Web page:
But as we’ve seen, this reconciliation is not instantaneous. It’s actually a sort of repairing of the very fabric of our reality (what we call time) that creates a space for relationships that help us to recognize, learn about, tell about and thereby willingly be drawn near to God.
How do we know this? Well our passage tells us fairly explicitly. The passage makes reference to events that happened in Israel’s past, showing that each of the three parts of the gospel--the flight to Egypt, the killing of the children, and the settling in Nazareth--fulfilled prophetic words. I’ll focus on just the first two here. If you recall Egypt plays prominently in the life of the Israelites. First Joseph ends up in Egypt after having been left by his own family who stripped him and leave him for dead in a cistern … remind you of anyone? He is treated as royalty for a time by pharaoh. But by the time of Moses, with the Israelites in slavery ill treated by the Egyptians, God has condemned both Pharaoh and Egypt with plagues. He then calls his ‘first-born’ (Israel) out of Egypt, led by Moses. Well this of course parallels Joseph and Mary’s escape with Jesus, from Herod’s clutches: to Egypt they flee and seek refuge; but so too out of Egypt will they go obediently following God’s calling. Jesus’s life, his protection, is foreshadowed by the protection afforded Joseph out of whose line will come Jesus himself. But so too is Egypt’s redemption, a redemption to be afforded to all as promised to Abraham, fulfilled with Jesus’s death and resurrection. This fulfillment of history in Jesus therefore points both back in time, and forward in time to Jesus as the center or goal of time and history. It also shows us though, that Jesus in a sense both makes history and gives it a meaning that someone living at a given time could scarcely imagine.
In the second passage cited in our Matthew reading, Jeremiah records his vision with tears of lamentation as he watches not only the city of Jerusalem being destroyed, but innocent children being slaughtered in the Babylonian invasion. He imagines, with his poetic vision, that Rachel, the wife of Jacob and mother of Joseph and Benjamin, is weeping for her descendants, her children. Rachel becomes the ancestral representative of all those mothers in the land who wept for their little children. But his lamentation is in the middle of four chapters, Jeremiah 30-33, that are filled with comfort and consolation and joy. These chapters look beyond the grief of death to the dawn of a new age that will come with the Messiah’s coming, One whom Jeremiah calls the Branch. And with that new age there will be a New Covenant that will pave the way for everlasting peace and righteousness. Out of the chaos of violence and death at the hands of wicked rulers there would come a New Covenant, bringing forgiveness of sins, the Holy Spirit, and eternal life.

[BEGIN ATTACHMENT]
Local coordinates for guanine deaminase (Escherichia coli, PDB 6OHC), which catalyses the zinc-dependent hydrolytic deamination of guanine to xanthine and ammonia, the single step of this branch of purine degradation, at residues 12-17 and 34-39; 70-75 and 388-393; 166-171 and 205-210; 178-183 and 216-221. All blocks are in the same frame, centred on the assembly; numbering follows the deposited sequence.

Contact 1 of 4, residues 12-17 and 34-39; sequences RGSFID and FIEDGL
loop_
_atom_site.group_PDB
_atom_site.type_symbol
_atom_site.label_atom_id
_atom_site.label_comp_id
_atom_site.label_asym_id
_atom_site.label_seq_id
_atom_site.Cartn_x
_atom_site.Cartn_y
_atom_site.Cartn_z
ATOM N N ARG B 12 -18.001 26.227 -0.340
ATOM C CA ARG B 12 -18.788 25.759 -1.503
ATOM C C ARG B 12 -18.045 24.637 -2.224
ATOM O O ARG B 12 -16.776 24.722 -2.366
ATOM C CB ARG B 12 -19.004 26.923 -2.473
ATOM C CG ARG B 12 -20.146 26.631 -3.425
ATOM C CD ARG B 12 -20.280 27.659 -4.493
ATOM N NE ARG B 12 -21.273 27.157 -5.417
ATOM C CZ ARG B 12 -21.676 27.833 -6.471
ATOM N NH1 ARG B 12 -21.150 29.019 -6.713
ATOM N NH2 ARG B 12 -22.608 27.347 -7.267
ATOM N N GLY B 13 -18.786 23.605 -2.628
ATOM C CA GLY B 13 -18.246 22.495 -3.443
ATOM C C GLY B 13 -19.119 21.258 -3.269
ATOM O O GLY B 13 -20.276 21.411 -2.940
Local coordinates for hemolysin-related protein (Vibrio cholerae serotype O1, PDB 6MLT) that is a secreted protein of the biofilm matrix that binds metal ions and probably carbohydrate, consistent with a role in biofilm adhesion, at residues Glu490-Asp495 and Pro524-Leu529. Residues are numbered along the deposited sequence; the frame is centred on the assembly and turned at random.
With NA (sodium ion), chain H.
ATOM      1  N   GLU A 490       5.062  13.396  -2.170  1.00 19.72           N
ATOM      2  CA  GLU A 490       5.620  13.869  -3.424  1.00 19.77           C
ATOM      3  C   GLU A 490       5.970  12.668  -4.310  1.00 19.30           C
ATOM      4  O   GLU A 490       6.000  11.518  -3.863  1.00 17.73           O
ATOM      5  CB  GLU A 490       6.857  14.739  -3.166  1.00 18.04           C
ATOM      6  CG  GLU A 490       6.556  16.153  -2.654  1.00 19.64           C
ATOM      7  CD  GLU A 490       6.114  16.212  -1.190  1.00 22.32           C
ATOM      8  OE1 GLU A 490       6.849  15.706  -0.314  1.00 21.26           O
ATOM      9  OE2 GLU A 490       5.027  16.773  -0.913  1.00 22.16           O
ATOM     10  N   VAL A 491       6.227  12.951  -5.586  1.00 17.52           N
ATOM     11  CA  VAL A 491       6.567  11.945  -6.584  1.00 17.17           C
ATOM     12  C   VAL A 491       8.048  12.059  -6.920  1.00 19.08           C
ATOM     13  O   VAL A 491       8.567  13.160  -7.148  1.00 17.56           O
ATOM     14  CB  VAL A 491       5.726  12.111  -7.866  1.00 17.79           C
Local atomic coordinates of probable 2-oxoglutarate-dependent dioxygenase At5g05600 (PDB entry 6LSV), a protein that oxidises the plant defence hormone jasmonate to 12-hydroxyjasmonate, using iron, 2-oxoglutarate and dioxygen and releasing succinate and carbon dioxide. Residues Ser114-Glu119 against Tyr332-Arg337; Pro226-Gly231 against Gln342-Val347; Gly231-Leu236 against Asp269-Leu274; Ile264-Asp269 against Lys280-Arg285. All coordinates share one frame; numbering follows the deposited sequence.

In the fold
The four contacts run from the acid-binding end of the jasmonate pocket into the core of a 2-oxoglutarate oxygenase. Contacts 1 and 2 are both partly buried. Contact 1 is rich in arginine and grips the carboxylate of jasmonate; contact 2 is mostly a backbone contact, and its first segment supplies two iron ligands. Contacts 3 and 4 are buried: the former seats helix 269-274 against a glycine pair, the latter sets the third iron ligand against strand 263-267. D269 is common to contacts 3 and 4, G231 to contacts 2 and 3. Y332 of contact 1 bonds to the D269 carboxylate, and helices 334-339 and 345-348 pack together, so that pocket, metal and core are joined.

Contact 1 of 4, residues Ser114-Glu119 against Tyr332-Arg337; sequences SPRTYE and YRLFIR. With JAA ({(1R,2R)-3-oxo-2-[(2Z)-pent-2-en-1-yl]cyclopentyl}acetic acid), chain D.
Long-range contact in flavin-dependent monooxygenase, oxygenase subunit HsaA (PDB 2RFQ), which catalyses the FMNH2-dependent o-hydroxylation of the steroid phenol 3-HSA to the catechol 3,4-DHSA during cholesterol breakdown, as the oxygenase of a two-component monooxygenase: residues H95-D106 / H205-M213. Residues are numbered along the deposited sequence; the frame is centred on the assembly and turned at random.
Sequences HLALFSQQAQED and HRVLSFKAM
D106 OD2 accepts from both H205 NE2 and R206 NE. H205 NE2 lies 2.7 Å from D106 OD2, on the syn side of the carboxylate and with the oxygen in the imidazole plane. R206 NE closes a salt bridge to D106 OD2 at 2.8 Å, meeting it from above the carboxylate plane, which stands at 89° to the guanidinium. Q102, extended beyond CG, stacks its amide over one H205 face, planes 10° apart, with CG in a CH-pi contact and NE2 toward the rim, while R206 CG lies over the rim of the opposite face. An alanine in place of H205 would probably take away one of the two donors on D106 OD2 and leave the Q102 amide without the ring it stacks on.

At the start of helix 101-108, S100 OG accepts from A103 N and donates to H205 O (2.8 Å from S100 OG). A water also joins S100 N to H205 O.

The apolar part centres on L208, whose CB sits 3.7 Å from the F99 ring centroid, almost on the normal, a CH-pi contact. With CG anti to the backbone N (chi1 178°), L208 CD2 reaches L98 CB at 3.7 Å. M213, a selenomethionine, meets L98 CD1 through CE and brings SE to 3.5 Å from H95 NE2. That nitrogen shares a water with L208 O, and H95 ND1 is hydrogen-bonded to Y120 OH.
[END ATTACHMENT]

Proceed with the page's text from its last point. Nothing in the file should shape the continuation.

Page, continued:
Following this idea of God’s ordering history, the early church preached that the infants, in their deaths, were the first martyrs for Jesus Christ. Far from insignificant babes lost in the plot of the life of a more significant story, Jesus’s life, death and resurrection elevates the lives of children to the pinnacle of Christian witness, celebrated by Christians for thousands of subsequent years: martyrs for Christ.
Although of course not aware, and so not willing martyrs, these children’s lives are not insignificantly brief moments; but are rather joined in Christ with others across time who have suffered similar fates as a witness of judgment against the evil consequences of sin and Jesus’s own overcoming this on the Cross. And just here, we find not reason, or explanation for the suffering that would have been caused the family and friends of those murdered; but rather the sure promise that suffering and death are not the final end of our lives. Our lives find their meaning in Jesus Christ because they have their very existence in him: “see the home of God is among mortals. He will dwell with them; he will wipe every tear from their eyes. Death will be no more; mourning and crying and pain will be no more, for the first things have passed away … see I am making all things new since I am the beginning and the end (Rev 21:4-5)” Jesus says.
So then if what we have been handed on as the gospel is true – that Jesus in his life, death and resurrection has reconciled our relationship with God – as Paul says in 1 Corinthians 15, then we know what it means to be a human being living for an extended time. We know this involves a process of learning through participation in all sorts of relationships and in various forms of learning to come to know God. To come to know, in him, what is good; so that we can willingly give ourselves to one another for the sake of pointing to or witnessing to Jesus who gives purpose and meaning to our own lives and to our relationship with others. AMEN.